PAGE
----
A basic mantra in statistics and data science is correlation is not causation, meaning that just because two things appear to be related to each other doesn’t mean that one causes the other. This is a lesson worth learning.
Posts Tagged ‘Technical’
Here we share some further thoughts on imbalanced classes, and offer more resources.
In early December we hosted a meetup, featuring Dr. Alli Gilmore discussing topological data analysis, and Dr. Andrew Zaldivar covering practical usage of Tensorflow.
Senior Data Scientist Jonathan Whitmore talks about experimentation and agility, based on his time at the unconference.
In this post, we discuss our Raspberry Pi streaming video analysis software, which we use to better predict Caltrain delays.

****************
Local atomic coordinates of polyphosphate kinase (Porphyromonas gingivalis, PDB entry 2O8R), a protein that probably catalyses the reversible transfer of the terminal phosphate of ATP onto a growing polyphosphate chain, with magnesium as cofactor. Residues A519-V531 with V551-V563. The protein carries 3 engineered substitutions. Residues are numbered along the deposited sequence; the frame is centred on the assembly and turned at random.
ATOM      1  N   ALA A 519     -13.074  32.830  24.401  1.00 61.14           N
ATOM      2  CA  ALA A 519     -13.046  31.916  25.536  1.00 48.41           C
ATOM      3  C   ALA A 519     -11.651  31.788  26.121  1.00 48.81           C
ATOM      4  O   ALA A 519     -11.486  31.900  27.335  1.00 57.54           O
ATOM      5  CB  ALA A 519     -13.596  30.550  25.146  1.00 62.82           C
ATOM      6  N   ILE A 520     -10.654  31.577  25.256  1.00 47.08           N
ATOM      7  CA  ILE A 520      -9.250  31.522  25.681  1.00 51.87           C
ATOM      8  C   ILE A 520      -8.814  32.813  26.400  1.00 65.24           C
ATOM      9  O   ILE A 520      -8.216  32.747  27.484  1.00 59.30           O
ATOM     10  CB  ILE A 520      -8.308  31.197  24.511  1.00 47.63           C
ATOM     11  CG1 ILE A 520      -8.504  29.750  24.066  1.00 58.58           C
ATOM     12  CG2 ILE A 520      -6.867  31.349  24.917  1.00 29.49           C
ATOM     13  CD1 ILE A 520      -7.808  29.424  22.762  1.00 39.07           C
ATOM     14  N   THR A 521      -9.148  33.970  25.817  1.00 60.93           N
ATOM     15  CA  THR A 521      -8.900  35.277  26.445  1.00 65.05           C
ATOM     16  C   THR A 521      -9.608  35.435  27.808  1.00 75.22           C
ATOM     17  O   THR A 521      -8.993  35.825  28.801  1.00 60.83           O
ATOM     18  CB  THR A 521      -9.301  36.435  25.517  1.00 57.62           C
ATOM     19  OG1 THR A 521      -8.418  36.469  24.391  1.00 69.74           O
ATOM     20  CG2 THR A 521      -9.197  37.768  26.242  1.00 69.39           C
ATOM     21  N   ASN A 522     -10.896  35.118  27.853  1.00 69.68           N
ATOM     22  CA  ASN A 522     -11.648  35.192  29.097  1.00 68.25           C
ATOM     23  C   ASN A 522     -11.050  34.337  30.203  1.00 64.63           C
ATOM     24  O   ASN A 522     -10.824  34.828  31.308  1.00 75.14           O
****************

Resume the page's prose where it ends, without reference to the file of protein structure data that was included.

We’re at Enterprise Dataversity this week in Chicago, and next week we’ll be in NYC for Strata + Hadoop World. In the midst of this busy September, here are some articles we’ve come across and enjoyed.
Editor’s note: Welcome to Throwback Thursdays! Every third Thursday of the month, we feature a classic post from the earlier days of our company, gently updated as appropriate. We still find them helpful, and we think you will, too! The original version of this post can be found here. The Jupyter Notebook is a fantastic […]
In this post, we go over the steps for creating a proof of concept for the image processing piece of our Caltrain work.
In this post we’ll start looking at the nuts and bolts of making our Caltrain work possible.
In this post, VP of Product and Innovation Tony Falco details insights learned while attending the recent Predix Transform conference.
This post gives insight and concrete advice on how to tackle imbalanced data.
On July 13th we welcomed the Open Data Science Conference meetup series to our HQ—our speaker talked about thinking critically about the size of your data.